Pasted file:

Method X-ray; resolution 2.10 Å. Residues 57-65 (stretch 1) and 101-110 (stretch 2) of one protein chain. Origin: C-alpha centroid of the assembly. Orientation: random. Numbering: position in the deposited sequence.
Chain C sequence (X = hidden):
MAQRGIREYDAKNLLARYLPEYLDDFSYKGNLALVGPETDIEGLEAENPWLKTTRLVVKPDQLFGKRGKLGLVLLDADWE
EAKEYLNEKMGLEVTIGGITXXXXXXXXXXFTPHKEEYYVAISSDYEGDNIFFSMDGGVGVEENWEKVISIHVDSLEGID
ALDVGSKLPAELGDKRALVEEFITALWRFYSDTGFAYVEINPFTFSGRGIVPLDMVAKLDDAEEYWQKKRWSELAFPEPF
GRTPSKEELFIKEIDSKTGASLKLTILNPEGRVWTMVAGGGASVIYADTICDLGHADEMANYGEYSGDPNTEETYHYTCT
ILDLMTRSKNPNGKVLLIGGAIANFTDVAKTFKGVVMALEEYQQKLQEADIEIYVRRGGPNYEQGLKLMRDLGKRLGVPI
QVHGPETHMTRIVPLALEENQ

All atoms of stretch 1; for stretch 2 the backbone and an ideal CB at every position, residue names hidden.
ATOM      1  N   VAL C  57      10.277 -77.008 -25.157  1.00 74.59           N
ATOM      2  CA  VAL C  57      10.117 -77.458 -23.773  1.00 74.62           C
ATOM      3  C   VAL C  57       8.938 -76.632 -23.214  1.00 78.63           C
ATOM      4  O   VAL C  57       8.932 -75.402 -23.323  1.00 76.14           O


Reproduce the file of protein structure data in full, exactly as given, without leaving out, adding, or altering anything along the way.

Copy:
Method X-ray; resolution 2.10 Å. Residues 57-65 (stretch 1) and 101-110 (stretch 2) of one protein chain. Origin: C-alpha centroid of the assembly. Orientation: random. Numbering: position in the deposited sequence.
Chain C sequence (X = hidden):
MAQRGIREYDAKNLLARYLPEYLDDFSYKGNLALVGPETDIEGLEAENPWLKTTRLVVKPDQLFGKRGKLGLVLLDADWE
EAKEYLNEKMGLEVTIGGITXXXXXXXXXXFTPHKEEYYVAISSDYEGDNIFFSMDGGVGVEENWEKVISIHVDSLEGID
ALDVGSKLPAELGDKRALVEEFITALWRFYSDTGFAYVEINPFTFSGRGIVPLDMVAKLDDAEEYWQKKRWSELAFPEPF
GRTPSKEELFIKEIDSKTGASLKLTILNPEGRVWTMVAGGGASVIYADTICDLGHADEMANYGEYSGDPNTEETYHYTCT
ILDLMTRSKNPNGKVLLIGGAIANFTDVAKTFKGVVMALEEYQQKLQEADIEIYVRRGGPNYEQGLKLMRDLGKRLGVPI
QVHGPETHMTRIVPLALEENQ

All atoms of stretch 1; for stretch 2 the backbone and an ideal CB at every position, residue names hidden.
ATOM      1  N   VAL C  57      10.277 -77.008 -25.157  1.00 74.59           N
ATOM      2  CA  VAL C  57      10.117 -77.458 -23.773  1.00 74.62           C
ATOM      3  C   VAL C  57       8.938 -76.632 -23.214  1.00 78.63           C
ATOM      4  O   VAL C  57       8.932 -75.402 -23.323  1.00 76.14           O